16. akots

    akots Poet

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    I have spent a fair amount of time thinking of what you have written, so please don’t take these comment as an impulsive.

    1) You are saying that Firaxis is an independent developer. For our argument it would be of interest to know which resources did you have indeed to make Civ3 and how they were used. Well, at least, where did all the profit of Civ3 go and how an information about your budget or whatever is relevant can be obtained.

    2) I’m not saying that the game is easy. And certainly Civ3 is the best game of games of all times. But really when people play the game they find it as something of more than a little game. It is a good working model of the world. That is why it is so popular and amazingly interesting. Certainly, by creating a model something has to be cut away from the original. Other things remaining have to be less complex than they are. AI is good and may be even the best it can be considering the circumstances. And no one would criticize Soren for the quality of the AI especially considering the challenge.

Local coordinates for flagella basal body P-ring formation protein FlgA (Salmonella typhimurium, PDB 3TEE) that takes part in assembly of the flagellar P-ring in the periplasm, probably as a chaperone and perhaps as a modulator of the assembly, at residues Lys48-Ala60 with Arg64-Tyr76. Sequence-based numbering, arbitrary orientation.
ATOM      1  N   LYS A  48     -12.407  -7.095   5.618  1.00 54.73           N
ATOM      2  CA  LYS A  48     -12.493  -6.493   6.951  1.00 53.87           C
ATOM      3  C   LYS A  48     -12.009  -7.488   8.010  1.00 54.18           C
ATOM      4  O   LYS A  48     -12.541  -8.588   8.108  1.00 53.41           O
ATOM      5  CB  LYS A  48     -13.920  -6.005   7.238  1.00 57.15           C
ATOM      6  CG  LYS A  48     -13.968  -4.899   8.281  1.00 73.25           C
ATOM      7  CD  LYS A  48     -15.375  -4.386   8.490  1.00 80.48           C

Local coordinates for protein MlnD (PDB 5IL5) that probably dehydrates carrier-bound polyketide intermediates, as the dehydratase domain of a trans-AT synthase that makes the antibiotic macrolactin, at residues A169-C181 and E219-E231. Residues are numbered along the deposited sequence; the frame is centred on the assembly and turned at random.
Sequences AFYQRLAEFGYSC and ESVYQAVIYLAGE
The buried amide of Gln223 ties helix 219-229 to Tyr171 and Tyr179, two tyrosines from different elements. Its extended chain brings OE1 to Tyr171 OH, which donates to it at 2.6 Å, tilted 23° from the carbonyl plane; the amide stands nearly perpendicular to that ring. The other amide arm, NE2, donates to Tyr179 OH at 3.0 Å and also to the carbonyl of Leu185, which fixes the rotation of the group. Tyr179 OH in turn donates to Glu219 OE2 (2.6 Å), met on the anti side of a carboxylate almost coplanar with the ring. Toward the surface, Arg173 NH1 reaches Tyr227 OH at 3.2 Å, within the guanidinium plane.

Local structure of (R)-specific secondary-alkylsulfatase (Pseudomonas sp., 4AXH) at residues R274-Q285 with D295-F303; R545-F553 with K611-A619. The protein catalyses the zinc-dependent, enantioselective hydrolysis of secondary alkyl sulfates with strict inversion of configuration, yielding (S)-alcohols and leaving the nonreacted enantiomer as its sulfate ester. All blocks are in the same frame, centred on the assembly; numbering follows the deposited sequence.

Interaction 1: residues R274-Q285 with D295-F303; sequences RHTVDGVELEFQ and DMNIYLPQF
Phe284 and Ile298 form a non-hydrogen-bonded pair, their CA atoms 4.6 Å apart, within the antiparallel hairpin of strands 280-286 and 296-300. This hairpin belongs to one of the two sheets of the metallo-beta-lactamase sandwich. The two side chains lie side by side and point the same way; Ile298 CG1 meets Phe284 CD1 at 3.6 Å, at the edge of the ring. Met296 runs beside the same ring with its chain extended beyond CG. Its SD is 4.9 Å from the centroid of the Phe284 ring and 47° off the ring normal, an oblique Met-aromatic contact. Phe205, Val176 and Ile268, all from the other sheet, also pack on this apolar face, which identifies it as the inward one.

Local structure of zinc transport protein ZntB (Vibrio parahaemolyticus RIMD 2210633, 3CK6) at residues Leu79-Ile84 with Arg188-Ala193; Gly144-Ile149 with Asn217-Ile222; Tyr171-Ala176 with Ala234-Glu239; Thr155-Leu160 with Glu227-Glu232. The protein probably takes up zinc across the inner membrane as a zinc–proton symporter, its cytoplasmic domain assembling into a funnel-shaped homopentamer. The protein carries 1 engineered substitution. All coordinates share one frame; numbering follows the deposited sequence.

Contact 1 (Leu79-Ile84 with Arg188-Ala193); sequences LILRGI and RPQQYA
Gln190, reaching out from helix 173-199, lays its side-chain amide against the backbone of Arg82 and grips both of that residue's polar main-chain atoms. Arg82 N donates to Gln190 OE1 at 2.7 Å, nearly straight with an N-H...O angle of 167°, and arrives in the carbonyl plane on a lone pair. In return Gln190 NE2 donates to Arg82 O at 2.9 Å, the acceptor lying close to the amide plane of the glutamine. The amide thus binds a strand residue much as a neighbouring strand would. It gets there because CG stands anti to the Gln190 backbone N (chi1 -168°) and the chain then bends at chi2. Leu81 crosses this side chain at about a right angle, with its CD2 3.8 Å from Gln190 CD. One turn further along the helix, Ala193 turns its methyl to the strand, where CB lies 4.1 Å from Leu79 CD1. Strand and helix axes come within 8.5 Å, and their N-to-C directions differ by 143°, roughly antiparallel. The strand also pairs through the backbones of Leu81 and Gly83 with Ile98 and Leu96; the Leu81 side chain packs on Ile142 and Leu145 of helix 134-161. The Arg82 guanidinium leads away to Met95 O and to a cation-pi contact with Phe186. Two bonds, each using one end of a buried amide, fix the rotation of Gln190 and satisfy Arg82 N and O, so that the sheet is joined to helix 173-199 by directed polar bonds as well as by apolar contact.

3) I do agree 100%. With one exception. Civ3 FOR MOST PLAYERS IS MORE THAN A GAME.

    4) Really? Is this true? That would be great! I mean stronger AI.